This regular has been in the kitchen before…after hours for a glass of wine or a newly created culinary chapter from a pastry chef who has since long gone home. Not to worry…someone told her you were stopping by the kitchen to visit with the chef tonight so she added some extra fruit because she knew you liked strawberries. You make a mental note to say something special to her the next time you are in. Wow -they take exceptionally good care of you don’t they?

First off, you don’t really worry if this place has been written up by the food critics or even if they had a not so favorable review. What do the critics know anyway? This restaurant consistently gives you what you need…great food and value for your money and an intimate relationship with the people who work here. They let you in. They are an extended part of your family. You love to eat in their dining room and they love to have you.

Even in the dead of winter, they come. Isn’t it amazing? When nobody else risks venturing out in the snow, ice and cold, a regular shows up at your front door asking if you have a table and saying so very sorry they did not call in advance for a reservation. A regular respects your operation even though there is 12” of fresh powder on the ground and only 10 people in your dining room. You respect them too. It’s never discussed. It’s mutual and in simple terms it’s just the way it is.

The regular loves it here because it’s so easy to relax. This is the place where you can take off your tie and settle in to a good drink, talk about the kids or make plans for a get-away from the certainty of another long Chicago winter. You can let down your hair and dig into the pros and cons of the new boss or talk about the menu for a special dinner party this next weekend. This is a place where the atmosphere is savored and appreciated almost as much as the food.

It’s here where every waiter is also a sommelier and can suggest the perfect glass of wine for the food you just ordered or to knock off the stress of the day. Isn’t it great that they always bring your drink before you ask for it? You love that about this place.

This is the spot that you go to when you need to chill. It’s that kind of place and you appreciate that it is in your neighborhood. You enjoy the fact that you can mosey down the street and be there in a matter of minutes. It’s so simple. You really love simple!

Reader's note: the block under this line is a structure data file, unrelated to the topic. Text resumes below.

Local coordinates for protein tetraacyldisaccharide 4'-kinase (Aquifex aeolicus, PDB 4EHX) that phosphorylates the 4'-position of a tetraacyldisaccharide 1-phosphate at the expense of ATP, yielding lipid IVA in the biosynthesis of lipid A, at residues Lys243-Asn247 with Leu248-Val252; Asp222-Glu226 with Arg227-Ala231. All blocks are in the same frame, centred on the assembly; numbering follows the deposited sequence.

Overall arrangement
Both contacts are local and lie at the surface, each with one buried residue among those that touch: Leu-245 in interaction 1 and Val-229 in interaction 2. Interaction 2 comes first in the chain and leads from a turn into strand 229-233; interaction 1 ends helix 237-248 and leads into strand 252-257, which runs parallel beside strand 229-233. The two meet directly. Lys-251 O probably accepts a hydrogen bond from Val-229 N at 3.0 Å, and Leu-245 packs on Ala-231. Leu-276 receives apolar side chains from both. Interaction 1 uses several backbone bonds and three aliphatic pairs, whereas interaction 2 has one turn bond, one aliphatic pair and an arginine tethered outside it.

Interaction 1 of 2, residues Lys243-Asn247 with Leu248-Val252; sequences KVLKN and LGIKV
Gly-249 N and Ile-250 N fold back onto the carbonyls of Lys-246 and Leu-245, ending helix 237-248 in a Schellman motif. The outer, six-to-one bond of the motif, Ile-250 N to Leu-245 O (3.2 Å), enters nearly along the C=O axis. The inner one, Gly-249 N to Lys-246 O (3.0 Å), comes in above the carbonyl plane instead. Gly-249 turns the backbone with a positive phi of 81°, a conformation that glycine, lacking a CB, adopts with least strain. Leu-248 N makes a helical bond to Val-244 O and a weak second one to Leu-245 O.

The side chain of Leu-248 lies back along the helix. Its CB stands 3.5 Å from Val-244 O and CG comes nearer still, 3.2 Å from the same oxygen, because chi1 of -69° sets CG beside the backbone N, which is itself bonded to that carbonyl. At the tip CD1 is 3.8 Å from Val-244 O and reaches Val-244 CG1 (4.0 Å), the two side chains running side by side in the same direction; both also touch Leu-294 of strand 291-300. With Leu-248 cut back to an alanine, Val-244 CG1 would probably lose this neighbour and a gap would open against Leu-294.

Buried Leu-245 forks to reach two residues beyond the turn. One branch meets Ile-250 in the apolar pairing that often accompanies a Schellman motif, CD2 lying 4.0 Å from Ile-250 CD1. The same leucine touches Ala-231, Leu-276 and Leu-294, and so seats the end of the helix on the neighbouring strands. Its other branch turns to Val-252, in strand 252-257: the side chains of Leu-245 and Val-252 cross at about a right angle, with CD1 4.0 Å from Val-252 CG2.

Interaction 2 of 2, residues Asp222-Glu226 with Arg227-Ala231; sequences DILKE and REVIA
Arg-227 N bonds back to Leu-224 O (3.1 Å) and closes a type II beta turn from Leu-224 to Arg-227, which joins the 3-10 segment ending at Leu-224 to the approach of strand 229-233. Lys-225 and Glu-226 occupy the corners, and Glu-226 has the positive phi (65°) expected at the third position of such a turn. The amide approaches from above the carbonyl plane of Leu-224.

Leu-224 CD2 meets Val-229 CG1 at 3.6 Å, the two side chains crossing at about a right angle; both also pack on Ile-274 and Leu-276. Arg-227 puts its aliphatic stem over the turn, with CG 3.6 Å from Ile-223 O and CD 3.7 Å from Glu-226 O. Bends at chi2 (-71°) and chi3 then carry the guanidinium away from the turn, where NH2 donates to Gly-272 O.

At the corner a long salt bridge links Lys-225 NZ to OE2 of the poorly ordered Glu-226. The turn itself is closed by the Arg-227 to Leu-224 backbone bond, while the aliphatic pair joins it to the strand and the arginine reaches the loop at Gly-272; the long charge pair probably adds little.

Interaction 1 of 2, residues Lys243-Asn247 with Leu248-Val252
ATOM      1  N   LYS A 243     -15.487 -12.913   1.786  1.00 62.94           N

The chef has been known to change up the menu and thinks about his regulars when he is creating something new. You often try something different because you know him personally and appreciate that whatever he cooks will be brilliant. And it always is. You reward him with well deserved praise and when he thanks you and gives you a smile and a huge bear hug, you have sealed the deal…you will be back again next week. It’s the unspoken code that binds the two of you and makes you a regular. It’s the episode that makes this place different from all of the other places that you go to eat.

Your neighborhood restaurant can be a place for breakfast where the dining room is so small that everyone is on a first name basis before the food is even served.

It is forever intimate, slightly informal and explicitly comfortable. Whatever words you use to describe it, it is welcoming and you feel so lucky to have found it.

Do you tell people about it? Me…I tell everyone. Like good recipes, amazing restaurants are meant to be shared with friends and family… and anyone else who will listen.

More than just a statistic, your neighborhood restaurants is what has earned Chicago the reputation of being an astonishing food city and will continue to tell the story of why supporting your local restaurant is a huge bonus, not only for the restaurant but also for “the regular”.

Become one and I guarantee that you will no longer be just another number in a restaurant’s long list of visitors.

Isn’t it great to be home?

Bon Appetit!

Cooking Therapy

Sometimes, things get too crazy and I just want to flee to the refuge of my kitchen. Yep - nobody here but me and the cookbooks. Is this the ultimate escape or what?

I take the first left when I walk in the door and I can be anywhere between the outskirts of Louisiana cooking a great cajun etouffee or in Paris whipping up a quick chocolate ganache. There is little distance between me and anyplace in the world in my kitchen.